In 1995 Newsweek magazine reported that teaching on sin had all but disappeared from many churches. They questioned how can people still identify with Adam and Eve these days? Yet, the articles points out that people still experience shame — loss of face — and that guilt requires much more such as a recognition of sin and the need to change one’s life. True evangelicals will agree that confession and repentance remains valid into the 21st century but only if Christ is at the center of one’s faith. A short insert from Newsweek:
But the aging baby boomers who are rushing back to church do not want to hear sermons that might rattle their self-esteem. And many clergy, who are competing in a buyer’s market, feel they cannot afford to alienate. To be sure, liberal ministers — and many a rabbi — routinely condemn such “systemic” social evils as racism, sexism and other updated permutations of the Mosaic Ten Commandments. But their voices are strangely muffled on subjects close to home — like divorce, pride, greed and overweening personal ambition.
Although sin leads to shame and guilt and necessitates the cross and forgiveness, that the gospel in liberal theology has had its message hallowed out and champions mostly social issues, will inevitably leave those in the pews to decide for themselves if they are good Christians, which not surprisingly most see themselves better than what Scriptures say about them.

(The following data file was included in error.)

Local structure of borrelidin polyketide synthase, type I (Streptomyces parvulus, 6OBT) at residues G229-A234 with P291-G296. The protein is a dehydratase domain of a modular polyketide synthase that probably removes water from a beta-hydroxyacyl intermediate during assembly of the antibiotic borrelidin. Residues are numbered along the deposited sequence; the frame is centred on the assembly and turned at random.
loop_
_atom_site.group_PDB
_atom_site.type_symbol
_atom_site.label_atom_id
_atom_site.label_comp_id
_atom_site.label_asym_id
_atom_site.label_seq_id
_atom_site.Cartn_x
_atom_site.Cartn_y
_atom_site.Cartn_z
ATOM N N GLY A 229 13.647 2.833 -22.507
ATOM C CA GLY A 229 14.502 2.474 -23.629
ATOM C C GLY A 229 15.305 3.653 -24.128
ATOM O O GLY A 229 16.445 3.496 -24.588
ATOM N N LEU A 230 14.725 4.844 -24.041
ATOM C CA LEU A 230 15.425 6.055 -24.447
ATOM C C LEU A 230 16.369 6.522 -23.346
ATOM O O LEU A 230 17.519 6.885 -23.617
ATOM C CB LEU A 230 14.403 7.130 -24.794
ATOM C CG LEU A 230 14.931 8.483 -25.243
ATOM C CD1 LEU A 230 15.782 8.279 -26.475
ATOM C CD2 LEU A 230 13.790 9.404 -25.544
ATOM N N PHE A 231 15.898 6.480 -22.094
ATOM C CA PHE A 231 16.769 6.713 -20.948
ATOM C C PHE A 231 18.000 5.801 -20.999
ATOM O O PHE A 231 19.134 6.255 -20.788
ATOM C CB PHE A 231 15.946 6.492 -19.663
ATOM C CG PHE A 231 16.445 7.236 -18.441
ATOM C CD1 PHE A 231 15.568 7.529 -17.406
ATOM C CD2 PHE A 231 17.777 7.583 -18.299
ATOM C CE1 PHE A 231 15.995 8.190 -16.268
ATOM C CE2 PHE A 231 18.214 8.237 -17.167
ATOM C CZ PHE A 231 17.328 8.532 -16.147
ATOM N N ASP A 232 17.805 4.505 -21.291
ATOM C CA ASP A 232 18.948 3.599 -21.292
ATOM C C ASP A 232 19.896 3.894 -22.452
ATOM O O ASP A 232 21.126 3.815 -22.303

Our tendency toward self-righteousness is plain when God’s law is applied to our lives. The Ten Commandments shows us what is right and wrong and to break any of these commands is to be guilty before God. God repeatedly reminds us in Scriptures about our sinful state and how far we are from meeting His standards. If you were to make a list of all the kinds of sins described in Scriptures, it would total over one hundred and twenty five, which can be catalogued under one or more of the commandments. Even so, to grasp the extensive nature of sin, we learn from 1 John 5:17 that “all wrongdoing is sin.” Furthermore, James tells us in 4:17 that “anyone, then who knows the good he ought to do and doesn’t do it, sins.” Individuals sin far more than they realize or wish to admit when our minds take in the teaching of Scripture. Yet, today a baneful denial exist in men’s hearts about personal sin which complicates matters on a twofold level: First, the universality to downplay sin leaves the hearer confused about the need for acceptance of the gospel And second, a shadow is cast over the Holy character of God. After all, if sin is not real what was the purpose for a Holy God to send His Son? It would be unnecessary and it would seem God had made a mistake. But that is not the case since sin made the cross indispensable. The cross meant that the sinner is not left alone to face the consequences of his sins on judgement day – if this is not the case then the sinner is not a recipient of Christ saving act and His divine righteousness is not credited to him so that he has not been made right before God – but if personal faith is placed in Christ saving work, the sinner is justified and granted the right to be forgiven and adopted into His family. If you are not concerned or prepared for this, do not think that anything in fallen humanity will help you. It is plain to see that the world is spiraling out of control each time we visit the news. But distressing news stories is not ours to control. The trouble we are speaking about is the kind we experience when we take sin lightly and leave God out of our lives. We have choices to make and if we decide not to take responsibility for our own sins we face the consequences and remain in our lost state with no hope of eternal life. But when the sinner goes to the cross for new life, a radical transformation in our lives begins to take shape. Our transgressions against God are forgiven and forgotten and Christ becomes our Savior. This can only come about when we trust Christ and confess our sins and repent of them.